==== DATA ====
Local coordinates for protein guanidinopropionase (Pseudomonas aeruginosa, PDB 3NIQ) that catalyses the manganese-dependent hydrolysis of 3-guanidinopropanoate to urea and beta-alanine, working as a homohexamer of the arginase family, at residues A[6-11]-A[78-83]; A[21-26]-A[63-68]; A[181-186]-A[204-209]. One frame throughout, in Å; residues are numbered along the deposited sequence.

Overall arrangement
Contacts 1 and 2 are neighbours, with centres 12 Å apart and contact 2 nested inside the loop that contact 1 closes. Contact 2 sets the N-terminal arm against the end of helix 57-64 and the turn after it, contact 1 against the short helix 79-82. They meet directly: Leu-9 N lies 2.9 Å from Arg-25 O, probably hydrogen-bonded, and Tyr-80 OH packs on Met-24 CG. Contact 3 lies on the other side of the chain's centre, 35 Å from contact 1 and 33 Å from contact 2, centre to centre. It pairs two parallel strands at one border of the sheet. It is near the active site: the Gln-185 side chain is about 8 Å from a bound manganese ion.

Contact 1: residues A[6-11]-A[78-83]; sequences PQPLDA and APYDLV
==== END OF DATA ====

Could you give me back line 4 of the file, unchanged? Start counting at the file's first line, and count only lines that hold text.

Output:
Contact 1: residues A[6-11]-A[78-83]; sequences PQPLDA and APYDLV